On Thursday, a group of Democrats from the U.S. House and Senate held a presser touting their proposal to have taxpayers pick up the tab for up to $50,000 in college debt per student.

Senate Majority Leader Chuck Schumer, D-N.Y., was there, along with Sen. Elizabeth Warren, D-Mass., and Reps. Ayanna Pressley, D-Mass., and Ilhan Omar, D-Minn. According to Pressley, more than 50 members have signed off on their nonbinding resolution to let borrowers off the hook.

Perhaps more interesting is who wasn’t there: Swing-district Democrats.

Senators Mark Kelly (D-Ariz.) and Maggie Hassan (D-N.H.), both facing likely competitive races next year, were no-shows. Democratic House members in purple districts, like Virginia Rep. Abigail Spanberger and Pennsylvania’s Rep. Conor Lamb, didn’t cosponsor this resolution when Pressley offered it last session, either.

Instead, progressives are pushing for taxpayers to cover $1 trillion in college debt, arguing that it’s a matter of social justice.

“The student debt crisis is a racial and economic justice issue,” Pressley said. “With this pandemic worsening daily, we need bold and high impact policies that will match the scale and scope of the crisis and truly offer immediate relief for people—this must include across the board student debt cancellation.” She argues Biden can take this action via executive fiat.

Sen. Warren agreed, claiming “canceling student loan debt would help close the Black-white wealth gap by 28 points.”

It’s a claim, critics say, that fails Math 101.

The numbers are pretty basic: More affluent people tend to go to college, and they are also more likely to attend the kind of expensive, private schools where grads can rack up tens of thousands of dollars in debt.

“Student debt is concentrated among high-income households because people with expensive degrees tend to be richer,” Preston Cooper of the Foundation for Research on Equal Opportunity told InsideSources. “Meanwhile, people with only a high school degree – who have been hit hardest by the COVID-19 recession – will hardly get anything out of the plan.”

A working paper from the National Bureau of Economic Research by economists Sylvain Catherine and Constantine Yannelis concluded that universal student loan forgiveness would benefit the top ten percent of income earners as much as the bottom third. “Most of the benefits of the policy would accrue to upper-income individuals, which is similar to other regressive policies such as the mortgage interest tax deduction and SALT [state and local tax deductions],” Yannelis told InsideSources.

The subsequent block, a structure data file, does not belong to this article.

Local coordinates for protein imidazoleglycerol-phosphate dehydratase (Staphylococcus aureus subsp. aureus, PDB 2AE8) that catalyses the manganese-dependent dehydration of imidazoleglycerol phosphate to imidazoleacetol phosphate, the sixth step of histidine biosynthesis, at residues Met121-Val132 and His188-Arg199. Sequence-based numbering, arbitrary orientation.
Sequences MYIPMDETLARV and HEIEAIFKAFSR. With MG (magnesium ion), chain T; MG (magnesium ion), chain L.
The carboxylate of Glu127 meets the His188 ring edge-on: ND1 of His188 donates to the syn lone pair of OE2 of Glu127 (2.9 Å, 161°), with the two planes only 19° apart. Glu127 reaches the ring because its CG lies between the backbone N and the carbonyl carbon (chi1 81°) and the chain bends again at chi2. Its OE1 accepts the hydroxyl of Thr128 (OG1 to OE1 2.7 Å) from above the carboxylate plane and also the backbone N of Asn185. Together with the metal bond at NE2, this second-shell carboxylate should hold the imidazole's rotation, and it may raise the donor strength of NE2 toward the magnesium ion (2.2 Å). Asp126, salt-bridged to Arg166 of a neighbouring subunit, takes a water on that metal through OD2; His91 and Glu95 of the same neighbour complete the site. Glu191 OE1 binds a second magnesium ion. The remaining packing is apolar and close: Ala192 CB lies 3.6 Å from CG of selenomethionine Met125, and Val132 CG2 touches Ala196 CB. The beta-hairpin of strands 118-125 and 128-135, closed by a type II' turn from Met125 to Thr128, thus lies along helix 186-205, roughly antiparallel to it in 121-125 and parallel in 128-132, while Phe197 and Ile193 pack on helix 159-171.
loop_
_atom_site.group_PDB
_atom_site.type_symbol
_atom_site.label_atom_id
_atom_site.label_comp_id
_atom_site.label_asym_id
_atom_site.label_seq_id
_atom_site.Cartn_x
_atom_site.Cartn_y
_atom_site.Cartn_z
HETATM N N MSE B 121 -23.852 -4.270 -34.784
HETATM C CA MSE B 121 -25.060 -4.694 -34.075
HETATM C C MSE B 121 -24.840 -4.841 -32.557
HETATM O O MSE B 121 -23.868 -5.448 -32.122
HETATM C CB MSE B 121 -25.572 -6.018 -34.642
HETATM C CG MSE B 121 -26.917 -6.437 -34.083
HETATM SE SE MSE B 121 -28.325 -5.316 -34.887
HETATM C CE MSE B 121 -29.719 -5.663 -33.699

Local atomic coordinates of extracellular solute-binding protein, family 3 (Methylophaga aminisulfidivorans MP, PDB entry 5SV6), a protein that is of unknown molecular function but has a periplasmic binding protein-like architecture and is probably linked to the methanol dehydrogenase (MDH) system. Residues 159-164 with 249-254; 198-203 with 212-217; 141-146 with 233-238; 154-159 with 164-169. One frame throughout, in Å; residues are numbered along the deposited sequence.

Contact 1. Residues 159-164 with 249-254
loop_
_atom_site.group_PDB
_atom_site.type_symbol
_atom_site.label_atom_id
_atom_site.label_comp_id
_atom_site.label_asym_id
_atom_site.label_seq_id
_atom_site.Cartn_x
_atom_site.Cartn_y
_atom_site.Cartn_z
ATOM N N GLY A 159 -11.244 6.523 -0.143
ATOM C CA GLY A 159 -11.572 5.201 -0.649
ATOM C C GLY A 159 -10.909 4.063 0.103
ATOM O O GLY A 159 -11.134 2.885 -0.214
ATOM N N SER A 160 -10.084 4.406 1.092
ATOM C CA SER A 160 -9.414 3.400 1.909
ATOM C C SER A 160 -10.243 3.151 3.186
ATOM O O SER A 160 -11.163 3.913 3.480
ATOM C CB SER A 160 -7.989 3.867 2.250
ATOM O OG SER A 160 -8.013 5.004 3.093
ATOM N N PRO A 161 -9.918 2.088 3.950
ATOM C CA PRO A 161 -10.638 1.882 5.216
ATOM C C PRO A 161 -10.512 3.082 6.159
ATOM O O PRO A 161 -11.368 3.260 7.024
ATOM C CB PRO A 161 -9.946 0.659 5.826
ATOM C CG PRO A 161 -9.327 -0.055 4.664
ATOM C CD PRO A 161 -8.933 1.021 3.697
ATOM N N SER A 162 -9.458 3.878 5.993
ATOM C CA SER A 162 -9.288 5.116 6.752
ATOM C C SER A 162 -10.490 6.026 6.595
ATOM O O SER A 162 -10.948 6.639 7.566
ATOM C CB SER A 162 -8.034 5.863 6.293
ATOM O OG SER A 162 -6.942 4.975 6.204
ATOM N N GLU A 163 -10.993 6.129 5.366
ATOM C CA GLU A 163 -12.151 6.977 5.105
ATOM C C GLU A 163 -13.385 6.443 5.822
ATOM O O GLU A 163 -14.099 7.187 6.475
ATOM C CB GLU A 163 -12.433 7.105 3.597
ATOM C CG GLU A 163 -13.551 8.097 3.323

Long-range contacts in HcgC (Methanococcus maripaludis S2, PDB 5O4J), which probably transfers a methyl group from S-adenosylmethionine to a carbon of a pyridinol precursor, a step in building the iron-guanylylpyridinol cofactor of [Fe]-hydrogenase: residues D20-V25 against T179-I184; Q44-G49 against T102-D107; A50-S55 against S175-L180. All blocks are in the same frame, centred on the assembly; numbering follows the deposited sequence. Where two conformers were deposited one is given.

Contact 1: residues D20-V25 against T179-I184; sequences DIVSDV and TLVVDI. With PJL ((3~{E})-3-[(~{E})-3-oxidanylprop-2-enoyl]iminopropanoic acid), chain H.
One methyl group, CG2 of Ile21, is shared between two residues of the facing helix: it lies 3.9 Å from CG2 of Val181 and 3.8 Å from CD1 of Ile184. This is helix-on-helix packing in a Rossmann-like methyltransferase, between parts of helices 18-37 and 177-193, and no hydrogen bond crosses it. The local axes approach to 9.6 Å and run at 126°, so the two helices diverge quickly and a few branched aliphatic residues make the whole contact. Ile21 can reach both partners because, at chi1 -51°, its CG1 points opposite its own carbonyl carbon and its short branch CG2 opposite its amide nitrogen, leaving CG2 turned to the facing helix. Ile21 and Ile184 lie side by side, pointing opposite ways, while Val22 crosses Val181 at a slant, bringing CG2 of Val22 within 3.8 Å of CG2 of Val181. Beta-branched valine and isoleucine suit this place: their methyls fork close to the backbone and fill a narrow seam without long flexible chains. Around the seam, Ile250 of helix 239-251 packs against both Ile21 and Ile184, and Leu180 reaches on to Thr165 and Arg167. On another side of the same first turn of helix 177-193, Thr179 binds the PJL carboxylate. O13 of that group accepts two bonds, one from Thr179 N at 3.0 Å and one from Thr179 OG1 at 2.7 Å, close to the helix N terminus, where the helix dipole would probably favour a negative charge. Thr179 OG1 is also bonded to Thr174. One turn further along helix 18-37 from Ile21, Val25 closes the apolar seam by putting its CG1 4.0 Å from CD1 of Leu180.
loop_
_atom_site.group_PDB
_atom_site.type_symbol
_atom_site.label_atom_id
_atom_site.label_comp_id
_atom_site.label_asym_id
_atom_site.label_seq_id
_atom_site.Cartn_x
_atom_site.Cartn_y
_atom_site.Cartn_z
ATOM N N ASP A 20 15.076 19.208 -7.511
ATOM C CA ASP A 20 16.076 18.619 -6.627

Even a report from the liberal Brookings Institute found the Schumer/Pressley approach would help the rich and skip the poor. “More than 90 percent of children from the highest-income families have attended college by age 22 versus 35 percent from the lowest-income families,” they report.

And while a higher percentage of Americans have four-year degrees than ever before, it’s still just a third of the population. Not to mention the many families who saved for college, made tough economic decisions to avoid debt, or who have paid off their loans as promised when they took the money.

As a result, across-the-board student debt forgiveness as proposed by these Democrats benefits affluent, disproportionately white families, paid for by their non-college-educated neighbors. So why do it?

Perhaps because these white, suburban progressives are a key part of the Democratic coalition. According to one analysis, Biden won 45 of the nation’s 50 counties with the most college graduates. In Falls Church City, Va., where 43 percent of adults have a college degree — the nation’s most-educated county — Biden got 83 percent of the vote.

For his part, Biden has long supported a more modest approach. “The president has and continues to support canceling $10,000 of federal student loan debt per person as a response to the COVID crisis,” White House spokesperson Jen Psaki said Thursday. The Biden plan would cost taxpayers an estimated $370 billion. Psaki also said Biden rejects the executive action argument.

“He’s calling on Congress to draft the proposal. And if it is passed and sent to his desk, he will look forward to signing it,” Psaki said.